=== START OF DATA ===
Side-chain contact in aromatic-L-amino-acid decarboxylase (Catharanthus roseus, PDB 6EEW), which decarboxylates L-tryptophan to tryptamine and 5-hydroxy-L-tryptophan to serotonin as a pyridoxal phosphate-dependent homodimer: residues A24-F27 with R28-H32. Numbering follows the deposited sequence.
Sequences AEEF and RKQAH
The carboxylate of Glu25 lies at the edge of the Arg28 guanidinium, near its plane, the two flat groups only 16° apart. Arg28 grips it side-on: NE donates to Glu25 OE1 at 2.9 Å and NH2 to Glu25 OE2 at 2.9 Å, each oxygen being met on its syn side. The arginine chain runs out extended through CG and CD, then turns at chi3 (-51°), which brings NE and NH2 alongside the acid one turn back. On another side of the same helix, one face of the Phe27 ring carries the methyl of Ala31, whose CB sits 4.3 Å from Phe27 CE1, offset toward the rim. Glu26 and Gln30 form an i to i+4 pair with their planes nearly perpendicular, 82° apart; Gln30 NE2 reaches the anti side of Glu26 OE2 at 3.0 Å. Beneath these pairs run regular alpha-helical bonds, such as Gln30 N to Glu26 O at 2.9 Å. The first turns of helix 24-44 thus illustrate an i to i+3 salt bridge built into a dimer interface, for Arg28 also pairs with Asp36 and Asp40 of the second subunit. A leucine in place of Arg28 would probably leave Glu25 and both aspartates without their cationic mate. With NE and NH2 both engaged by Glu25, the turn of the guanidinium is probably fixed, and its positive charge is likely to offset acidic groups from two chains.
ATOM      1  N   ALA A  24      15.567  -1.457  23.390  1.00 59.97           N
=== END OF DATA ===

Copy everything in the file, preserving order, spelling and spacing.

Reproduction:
Side-chain contact in aromatic-L-amino-acid decarboxylase (Catharanthus roseus, PDB 6EEW), which decarboxylates L-tryptophan to tryptamine and 5-hydroxy-L-tryptophan to serotonin as a pyridoxal phosphate-dependent homodimer: residues A24-F27 with R28-H32. Numbering follows the deposited sequence.
Sequences AEEF and RKQAH
The carboxylate of Glu25 lies at the edge of the Arg28 guanidinium, near its plane, the two flat groups only 16° apart. Arg28 grips it side-on: NE donates to Glu25 OE1 at 2.9 Å and NH2 to Glu25 OE2 at 2.9 Å, each oxygen being met on its syn side. The arginine chain runs out extended through CG and CD, then turns at chi3 (-51°), which brings NE and NH2 alongside the acid one turn back. On another side of the same helix, one face of the Phe27 ring carries the methyl of Ala31, whose CB sits 4.3 Å from Phe27 CE1, offset toward the rim. Glu26 and Gln30 form an i to i+4 pair with their planes nearly perpendicular, 82° apart; Gln30 NE2 reaches the anti side of Glu26 OE2 at 3.0 Å. Beneath these pairs run regular alpha-helical bonds, such as Gln30 N to Glu26 O at 2.9 Å. The first turns of helix 24-44 thus illustrate an i to i+3 salt bridge built into a dimer interface, for Arg28 also pairs with Asp36 and Asp40 of the second subunit. A leucine in place of Arg28 would probably leave Glu25 and both aspartates without their cationic mate. With NE and NH2 both engaged by Glu25, the turn of the guanidinium is probably fixed, and its positive charge is likely to offset acidic groups from two chains.
ATOM      1  N   ALA A  24      15.567  -1.457  23.390  1.00 59.97           N